NATO meets to wind down Libya campaign

NATO meets to wind down Libya campaign
# 21 October 2011 18:59 (UTC +04:00)
Baku-APA. NATO ambassadors Friday discussed winding down the alliance’s seven-month air campaign in Libya following the death of Moamer Kadhafi and the fall of his last bastions, APA reports quoting AFP.

"I will be recommending conclusion of this mission to the North Atlantic Council of NATO in a few hours," Admiral James Stavridis, commander of US European Command, said on Facebook.

"An extraordinary 24 hours in Libya," he added. "A good day for NATO. A great day for the people of Libya."

A diplomat said that "for NATO, the essential military development to take into account is the fall of Sirte and not Kadhafi’s death, which was never an aim of the mission."

The nations most involved in the war, including Britain and France, "do not want to rush but to halt the operation in orderly fashion".

NATO could in consequence decide to maintain part of its naval and air capacity over the next two weeks "to ensure capability for intervention should the situation require", a diplomatic source said.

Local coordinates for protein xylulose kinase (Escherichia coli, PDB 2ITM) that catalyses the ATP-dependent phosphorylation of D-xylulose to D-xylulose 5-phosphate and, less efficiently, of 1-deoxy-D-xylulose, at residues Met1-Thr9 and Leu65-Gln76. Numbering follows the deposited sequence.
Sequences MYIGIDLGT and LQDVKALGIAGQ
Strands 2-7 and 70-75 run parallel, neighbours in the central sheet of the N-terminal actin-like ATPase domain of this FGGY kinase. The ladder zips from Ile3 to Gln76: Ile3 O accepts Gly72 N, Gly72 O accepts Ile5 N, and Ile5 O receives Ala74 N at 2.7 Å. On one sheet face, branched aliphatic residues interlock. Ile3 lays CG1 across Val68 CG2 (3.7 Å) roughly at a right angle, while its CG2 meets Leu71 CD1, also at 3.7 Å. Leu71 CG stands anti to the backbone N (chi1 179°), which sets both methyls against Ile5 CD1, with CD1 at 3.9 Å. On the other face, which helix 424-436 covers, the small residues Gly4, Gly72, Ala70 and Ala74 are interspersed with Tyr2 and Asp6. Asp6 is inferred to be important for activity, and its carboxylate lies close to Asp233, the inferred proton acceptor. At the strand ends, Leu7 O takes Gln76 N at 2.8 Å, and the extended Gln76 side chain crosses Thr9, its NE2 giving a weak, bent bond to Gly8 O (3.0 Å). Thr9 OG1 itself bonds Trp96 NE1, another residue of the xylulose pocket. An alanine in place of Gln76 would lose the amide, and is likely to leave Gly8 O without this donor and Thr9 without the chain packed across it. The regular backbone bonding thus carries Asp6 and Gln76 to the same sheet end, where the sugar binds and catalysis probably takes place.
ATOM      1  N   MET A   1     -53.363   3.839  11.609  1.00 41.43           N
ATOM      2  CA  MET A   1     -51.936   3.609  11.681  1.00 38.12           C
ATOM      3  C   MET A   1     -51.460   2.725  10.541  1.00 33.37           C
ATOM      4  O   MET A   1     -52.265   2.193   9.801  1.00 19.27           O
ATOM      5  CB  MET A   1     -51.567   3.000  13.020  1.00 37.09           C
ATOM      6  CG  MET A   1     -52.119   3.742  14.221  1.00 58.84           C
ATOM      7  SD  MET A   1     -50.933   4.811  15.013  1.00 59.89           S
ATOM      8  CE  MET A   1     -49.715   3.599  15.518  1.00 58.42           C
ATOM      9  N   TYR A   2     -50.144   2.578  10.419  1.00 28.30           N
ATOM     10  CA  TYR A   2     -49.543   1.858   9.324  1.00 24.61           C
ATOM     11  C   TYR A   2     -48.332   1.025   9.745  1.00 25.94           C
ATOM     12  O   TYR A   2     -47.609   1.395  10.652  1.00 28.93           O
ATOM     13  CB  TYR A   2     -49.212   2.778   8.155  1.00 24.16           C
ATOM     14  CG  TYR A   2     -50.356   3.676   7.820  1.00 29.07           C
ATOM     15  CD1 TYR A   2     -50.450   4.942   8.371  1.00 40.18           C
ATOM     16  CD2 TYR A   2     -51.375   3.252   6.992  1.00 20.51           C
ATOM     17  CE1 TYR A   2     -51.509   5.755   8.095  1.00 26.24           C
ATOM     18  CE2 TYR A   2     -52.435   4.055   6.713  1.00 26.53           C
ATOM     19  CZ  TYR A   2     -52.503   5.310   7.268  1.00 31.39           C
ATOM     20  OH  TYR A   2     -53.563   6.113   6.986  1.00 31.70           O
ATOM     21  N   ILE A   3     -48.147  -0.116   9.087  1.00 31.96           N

The 28-member alliance by its own count has conducted 26,156 flights, including 9,634 strike sorties, since taking over the mission from Paris and London on March 31 under a UN mandate to protect civilians at threat from Moamer Kadhafi’s regime.

NATO earlier said it was unaware that Kadhafi was travelling in a convoy struck by alliance aircraft near Sirte the previous day.

"At the time of the strike, NATO did not know that Kadhafi was in the convoy," NATO said in a lengthy statement. "We later learned from open sources and Allied intelligence that Kadhafi was in the convoy."

NATO aircraft struck 11 pro-Kadhafi vehicles at around 1030 GMT on Thursday that were part of a larger group of approximately 75 vehicles manoeuvring in the vicinity of Sirte.

Only one vehicle was destroyed, but that disrupted the convoy "and resulted in many vehicles dispersing and changing direction".

NATO then engaged a group of approximately 20 vehicles, destroying or damaging around 10 of the vehicles.

"The strike likely contributed to his capture," said NATO, referring to Kadhafi.